I came across Dan’s photos on the BBC website, and contacted him by Skype. I told him that I thought a lot of his photographs were beautiful. He laughed and said he couldn’t help it—it was the beginning of spring, and the gutters were filling with blossoms. What had impressed him though, he said, was how many gloves he found. Several years ago he’d undertaken a similar project, documenting discarded drug baggies in London. Over three years he produced five hundred separate images; the gloves had nearly topped that in a matter of days. Since the BBC had published his photographs, dozens of people had contacted him with pictures of their own. “It’s a global issue,” he said. “There must be millions of them around the world.” That turns out to be an understatement. Somewhere in the region of 150 billion pairs of disposable gloves—latex and nitrile, as well as other synthetic materials like neoprene, vinyl, polyvinyl chloride (PVC), and polyisoprene—are produced each year.
Discarded gloves have become icons, key glyphs in the typography of the pandemic. On social media, a hashtag was created (#theglovechallenge) to invite people to post their own images. Of course, it isn’t just gloves: synthetic fiber face masks are common too. But a dropped face mask is anonymous; it tells us nothing about the part of the body it once covered, whereas the glove wears the shape of the hand.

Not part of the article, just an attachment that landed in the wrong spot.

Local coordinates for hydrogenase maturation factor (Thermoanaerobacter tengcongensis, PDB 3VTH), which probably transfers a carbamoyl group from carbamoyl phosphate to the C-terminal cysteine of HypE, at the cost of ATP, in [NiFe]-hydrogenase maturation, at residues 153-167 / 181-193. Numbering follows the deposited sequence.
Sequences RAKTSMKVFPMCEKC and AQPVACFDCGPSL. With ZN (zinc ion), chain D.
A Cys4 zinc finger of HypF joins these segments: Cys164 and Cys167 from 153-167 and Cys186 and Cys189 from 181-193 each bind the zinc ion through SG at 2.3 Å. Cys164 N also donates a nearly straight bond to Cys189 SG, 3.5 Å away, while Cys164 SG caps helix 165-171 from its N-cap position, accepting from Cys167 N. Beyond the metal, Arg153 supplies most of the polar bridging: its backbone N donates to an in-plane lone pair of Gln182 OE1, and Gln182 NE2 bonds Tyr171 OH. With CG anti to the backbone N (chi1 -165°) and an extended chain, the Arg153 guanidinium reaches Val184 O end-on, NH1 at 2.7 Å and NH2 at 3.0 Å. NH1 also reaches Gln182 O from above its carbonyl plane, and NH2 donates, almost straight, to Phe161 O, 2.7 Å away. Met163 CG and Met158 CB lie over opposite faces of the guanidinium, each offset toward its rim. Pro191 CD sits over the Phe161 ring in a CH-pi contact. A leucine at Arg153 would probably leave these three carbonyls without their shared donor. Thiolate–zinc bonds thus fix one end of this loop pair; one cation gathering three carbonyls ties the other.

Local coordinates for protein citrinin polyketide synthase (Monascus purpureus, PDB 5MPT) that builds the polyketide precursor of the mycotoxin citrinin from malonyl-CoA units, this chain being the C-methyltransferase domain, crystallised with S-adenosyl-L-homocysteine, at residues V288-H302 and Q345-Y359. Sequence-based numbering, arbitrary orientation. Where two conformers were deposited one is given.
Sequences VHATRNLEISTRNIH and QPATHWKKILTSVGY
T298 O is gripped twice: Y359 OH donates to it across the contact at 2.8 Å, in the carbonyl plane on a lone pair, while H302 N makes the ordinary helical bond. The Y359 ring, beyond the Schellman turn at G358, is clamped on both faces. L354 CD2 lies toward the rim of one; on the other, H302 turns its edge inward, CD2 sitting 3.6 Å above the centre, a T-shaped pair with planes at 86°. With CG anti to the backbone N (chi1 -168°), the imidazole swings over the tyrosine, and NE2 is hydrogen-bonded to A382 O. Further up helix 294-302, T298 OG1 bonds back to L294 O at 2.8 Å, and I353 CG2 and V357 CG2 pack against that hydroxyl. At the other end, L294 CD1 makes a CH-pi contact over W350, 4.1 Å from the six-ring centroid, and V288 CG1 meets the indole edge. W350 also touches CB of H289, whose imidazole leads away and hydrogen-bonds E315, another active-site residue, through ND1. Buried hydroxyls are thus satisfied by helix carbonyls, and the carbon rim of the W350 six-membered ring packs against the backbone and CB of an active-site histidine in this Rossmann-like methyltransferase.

Photojournalist Mónica de la Torre observes that the gloves “express something that can’t be reduced to words, something untranslatable,” suggesting that we call this “absence, or avoidance of contact.” This wasn’t what I saw in the photographs, as melancholy as some of them are. To my mind, the gloves in Dan’s photographs are joined by a kind of exuberance, reveling in their contact with the world. Some grasp a metal fence post or drain cover, others are partly burrowed in piles of litter; those discarded near cigarette butts appear to be caught in the act of smoking. I am struck by their eloquence. There are gloves splayed in greeting, with palm faced up in supplication, or folded in repose. Some are aggressive, like the glove with a single raised finger, others celebratory (two fingers raised in a V for victory sign). One mismatched pair of a blue and a white glove appear to be embracing. All speak of the hands that had worn them, still gesturing, handling, reaching, grasping, carrying. In this sense, although the hands that once wore them are absent, the gloves themselves are fully embodied. “The lost glove is happy,” wrote Vladimir Nabokov in Pale Fire; though discarded, these lost gloves still joy in interacting with the world.